Tarte de Mentone paired with Sulauze "Pomponette" Rosé 2020, AOP Coteaux d'Aix-en-Provence
Chef Matthew Bowden from Mentone in Aptos, California
- 7 grams instant yeast
- 210 grams water
- 90 grams extra virgin olive oil
- 420 grams all-purpose flour
- 9 grams salt
- 8 white onions thinly sliced
- 1 garlic clove chopped
- 1 sprig marjoram
- 1 sprig thyme
- 100 grams extra virgin olive oil
- 200 grams vermouth
- 10 grams colatura (Italian fermented fish sauce) or other fish sauce
- Salt and white pepper to taste
- Anchovies packed in oil
- Niçoise Olives
Mix the water, yeast and olive oil in a small bowl, and let sit for 5 minutes. Place the flour and salt in a large bowl, then add the water-yeast-EVOO mix and knead by hand until smooth and elastic.
Place in a clean bowl, cover, and let proof for one hour.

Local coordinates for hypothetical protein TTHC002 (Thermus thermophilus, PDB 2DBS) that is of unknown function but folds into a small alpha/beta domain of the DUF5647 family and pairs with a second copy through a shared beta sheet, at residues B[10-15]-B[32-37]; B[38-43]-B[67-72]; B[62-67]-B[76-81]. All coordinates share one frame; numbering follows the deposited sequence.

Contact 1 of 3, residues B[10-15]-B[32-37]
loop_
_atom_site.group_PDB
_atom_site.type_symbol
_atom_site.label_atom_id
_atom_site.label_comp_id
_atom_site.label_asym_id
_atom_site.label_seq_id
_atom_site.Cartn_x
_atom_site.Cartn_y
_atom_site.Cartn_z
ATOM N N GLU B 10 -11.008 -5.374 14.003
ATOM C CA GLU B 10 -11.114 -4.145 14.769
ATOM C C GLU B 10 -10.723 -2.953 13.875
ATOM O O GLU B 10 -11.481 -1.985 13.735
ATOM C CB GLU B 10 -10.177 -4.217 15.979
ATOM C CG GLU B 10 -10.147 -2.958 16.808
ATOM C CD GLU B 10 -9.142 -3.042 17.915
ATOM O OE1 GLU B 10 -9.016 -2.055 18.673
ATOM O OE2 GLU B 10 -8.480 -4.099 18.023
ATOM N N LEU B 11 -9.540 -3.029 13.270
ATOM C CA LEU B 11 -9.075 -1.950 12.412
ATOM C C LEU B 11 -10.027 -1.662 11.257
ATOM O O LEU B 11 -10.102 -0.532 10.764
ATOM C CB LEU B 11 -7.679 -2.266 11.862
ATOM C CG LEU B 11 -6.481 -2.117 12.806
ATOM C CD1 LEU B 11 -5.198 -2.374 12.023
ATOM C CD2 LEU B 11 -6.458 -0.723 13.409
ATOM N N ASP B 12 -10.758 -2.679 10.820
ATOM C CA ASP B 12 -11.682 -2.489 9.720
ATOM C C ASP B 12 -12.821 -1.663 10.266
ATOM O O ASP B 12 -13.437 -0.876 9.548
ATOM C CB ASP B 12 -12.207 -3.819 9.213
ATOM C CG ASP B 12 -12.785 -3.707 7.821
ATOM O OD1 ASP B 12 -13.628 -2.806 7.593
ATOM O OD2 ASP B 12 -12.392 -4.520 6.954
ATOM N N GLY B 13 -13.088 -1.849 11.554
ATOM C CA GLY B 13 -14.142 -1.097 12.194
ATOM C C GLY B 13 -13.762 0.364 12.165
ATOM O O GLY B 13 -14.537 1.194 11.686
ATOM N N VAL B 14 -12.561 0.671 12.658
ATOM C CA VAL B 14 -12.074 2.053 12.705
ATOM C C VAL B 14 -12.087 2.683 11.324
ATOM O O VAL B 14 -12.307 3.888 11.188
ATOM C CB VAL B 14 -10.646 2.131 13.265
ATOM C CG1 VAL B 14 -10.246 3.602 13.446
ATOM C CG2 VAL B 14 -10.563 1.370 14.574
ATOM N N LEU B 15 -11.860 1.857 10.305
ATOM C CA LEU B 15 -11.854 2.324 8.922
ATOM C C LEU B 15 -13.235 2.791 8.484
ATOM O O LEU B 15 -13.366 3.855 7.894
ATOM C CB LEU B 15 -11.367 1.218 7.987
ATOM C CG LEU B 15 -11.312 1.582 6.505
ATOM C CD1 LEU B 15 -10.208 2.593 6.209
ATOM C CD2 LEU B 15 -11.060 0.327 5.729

After one hour, punch down the dough to deflate slightly. Roll the dough onto a lightly floured surface and use a rolling pin to roll into 1/4-inch thin round.
Cut to fit your 12-inch tin, then place the dough in tin, cover, and let proof for another 45 minutes. (Note: if the dough shrinks after you cut it, don’t worry, the second proofing will relax the dough.
While the dough is proofing, prepare the onions.
Add olive oil and thinly sliced onions to a sauté pan on medium heat.
Cook gently until onions are soft and translucent, then add marjoram and thyme.
Push onions to one side of the pan and add the vermouth. Let vermouth reduce slightly for a minute, then stir into the onions. Season with white pepper and fish sauce to taste.
Preheat your oven to 410 degrees.
After the dough has proofed in the pan for 45 minutes, gently press the dough to push up against the edges of the tin.
Layer the onions over the top of the dough, leaving a border around the rim of the pan.
Place the tarte into your heated oven and cook at 410 degrees for 20 minutes, or until the dough is golden brown.
After the tart has cooled slightly, top with whole anchovy fillets (about two per slice) and Niçoise olives.